Europe Votes to Tighten Rules on Hydraulic Fracturing

Europe Votes to Tighten Rules on Drilling Method by James Kanter, October 9, 2013, The New York Times
European Union lawmakers voted narrowly on Wednesday to force energy companies to carry out in-depth environmental audits before they deploy a technique known as fracking to recover natural gas from shale rock. The rules were narrowly approved by the European Parliament, which is meeting this week in Strasbourg, France, and still must undergo another round of voting in the Parliament once an agreement on final language is reached with European Union governments. Shale gas projects that do not use fracking would not be covered by the rules, which update environmental legislation in Europe. Even so, the result is a setback for the shale-gas industry in Europe, where it is far less developed than in the United States and where many citizens are more concerned about the environmental impact of recovering the gas than about finding new sources of hydrocarbons as a way of combating stubbornly high energy prices. Industry groups immediately condemned the result as more red tape for European business at a time when the Continent is seeking growth after five years of economic crises.

“While this would not prevent permits from being granted, it would ensure a basic standard of assessment and public participation,” said Sandrine Bélier, a French member of the European Parliament who is the spokeswoman for the environment for the Greens, a political group. “This will help prevent risky shale gas projects being bulldozed through in spite of environmental concerns and public will,” she said. Members cast 332 votes in favor of giving Andrea Zanoni, an Italian member of the Parliament from the Alliance of Liberals and Democrats, a mandate to negotiate a final deal with European Union governments over the final text of the fracking measure. There were 311 votes against, and 14 abstentions.
The rules would update legislation that requires environmental impact assessments only for natural gas projects that extract at least 500,000 cubic meters each day. Many shale projects yield less than that amount and some lawmakers wanted to tighten the rules. The rules also would cover the exploration and exploitation of all nonconventional hydrocarbons, including coal and oil, when hydraulic fracturing technique is used.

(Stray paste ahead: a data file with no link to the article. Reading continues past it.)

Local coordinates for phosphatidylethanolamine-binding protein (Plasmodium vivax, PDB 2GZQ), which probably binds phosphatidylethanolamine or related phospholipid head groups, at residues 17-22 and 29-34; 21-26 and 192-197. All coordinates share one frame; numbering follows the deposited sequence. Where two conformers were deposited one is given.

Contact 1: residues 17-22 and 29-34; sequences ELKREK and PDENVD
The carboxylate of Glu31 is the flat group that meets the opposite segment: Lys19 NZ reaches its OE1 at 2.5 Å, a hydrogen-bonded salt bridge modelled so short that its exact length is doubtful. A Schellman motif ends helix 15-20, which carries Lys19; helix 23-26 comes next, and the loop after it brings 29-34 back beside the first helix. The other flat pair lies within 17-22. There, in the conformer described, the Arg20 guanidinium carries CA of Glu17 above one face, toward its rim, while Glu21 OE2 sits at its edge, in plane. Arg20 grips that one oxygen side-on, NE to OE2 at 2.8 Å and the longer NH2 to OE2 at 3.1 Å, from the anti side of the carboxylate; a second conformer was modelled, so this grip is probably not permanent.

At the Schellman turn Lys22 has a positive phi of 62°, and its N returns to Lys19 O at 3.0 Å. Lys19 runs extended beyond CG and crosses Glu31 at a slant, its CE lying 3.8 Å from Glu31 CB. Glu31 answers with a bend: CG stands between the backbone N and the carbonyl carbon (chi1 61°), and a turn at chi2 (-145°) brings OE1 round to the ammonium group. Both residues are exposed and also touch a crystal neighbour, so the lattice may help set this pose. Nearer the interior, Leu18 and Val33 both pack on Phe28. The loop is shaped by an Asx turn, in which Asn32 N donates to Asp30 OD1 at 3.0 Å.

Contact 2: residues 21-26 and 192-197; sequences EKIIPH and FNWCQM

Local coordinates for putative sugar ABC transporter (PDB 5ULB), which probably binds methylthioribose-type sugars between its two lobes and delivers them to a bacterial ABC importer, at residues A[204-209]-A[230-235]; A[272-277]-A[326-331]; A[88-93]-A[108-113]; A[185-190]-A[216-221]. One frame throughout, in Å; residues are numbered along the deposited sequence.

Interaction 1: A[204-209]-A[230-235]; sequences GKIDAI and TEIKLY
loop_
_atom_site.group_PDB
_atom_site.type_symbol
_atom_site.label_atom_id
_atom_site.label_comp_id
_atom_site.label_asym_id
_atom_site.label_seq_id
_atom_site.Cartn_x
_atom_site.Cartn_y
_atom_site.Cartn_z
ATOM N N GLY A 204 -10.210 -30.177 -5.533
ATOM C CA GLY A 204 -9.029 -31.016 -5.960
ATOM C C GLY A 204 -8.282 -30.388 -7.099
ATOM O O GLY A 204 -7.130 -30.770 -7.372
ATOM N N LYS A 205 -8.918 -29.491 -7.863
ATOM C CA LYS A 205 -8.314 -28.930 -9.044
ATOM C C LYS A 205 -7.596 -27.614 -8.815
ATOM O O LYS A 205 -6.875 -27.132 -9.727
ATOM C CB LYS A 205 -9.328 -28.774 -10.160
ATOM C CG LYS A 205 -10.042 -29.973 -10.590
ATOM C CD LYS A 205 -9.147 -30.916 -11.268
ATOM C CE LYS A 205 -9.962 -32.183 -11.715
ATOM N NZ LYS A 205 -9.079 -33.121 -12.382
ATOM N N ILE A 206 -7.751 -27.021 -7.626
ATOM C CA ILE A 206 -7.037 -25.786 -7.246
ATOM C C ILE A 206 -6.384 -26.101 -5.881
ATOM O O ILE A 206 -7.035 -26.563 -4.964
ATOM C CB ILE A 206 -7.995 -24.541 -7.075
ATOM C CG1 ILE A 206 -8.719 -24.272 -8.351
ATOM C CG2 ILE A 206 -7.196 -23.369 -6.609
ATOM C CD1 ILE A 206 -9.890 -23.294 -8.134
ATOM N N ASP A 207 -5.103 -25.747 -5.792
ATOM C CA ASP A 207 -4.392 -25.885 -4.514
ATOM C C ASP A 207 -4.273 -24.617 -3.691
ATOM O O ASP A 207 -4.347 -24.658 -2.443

According to the rules approved Wednesday, the shale gas and infrastructure projects would need audits based on “the direct and indirect significant effects” on human health, species and their habitats, land, water and climate. The European Parliament voted in November on whether to ban fracking entirely. But that vote, part of a broader resolution on fracking, was rejected by 391 votes to 262, with 37 abstentions. The Parliament did, however, call for a “robust regulatory regime,” including requirements on companies to recycle as much water as possible and to disclose which chemicals are used. Parliament officials said on Wednesday that they expected the European Commission, the European Union executive agency, to make formal proposals soon. Companies already make an environmental review in many cases before drilling a natural gas well. But the new rules would require a full environmental assessment to start fracturing in shale deposits, and the industry says some fracking in deposits is vital to assessing the potential of a well. The rules would require “long and complex environmental studies at a very early stage in the exploration phase,” Roland Festor, the director of European Union affairs for the International Association of Oil and Gas Producers, which includes Chevron and Exxon Mobil, said in a statement. He said the audits would undermine efforts to develop domestic oil and gas supplies “without bringing additional environmental benefits.” [Emphasis added]

This entry was posted in Global Frac News. Bookmark the permalink.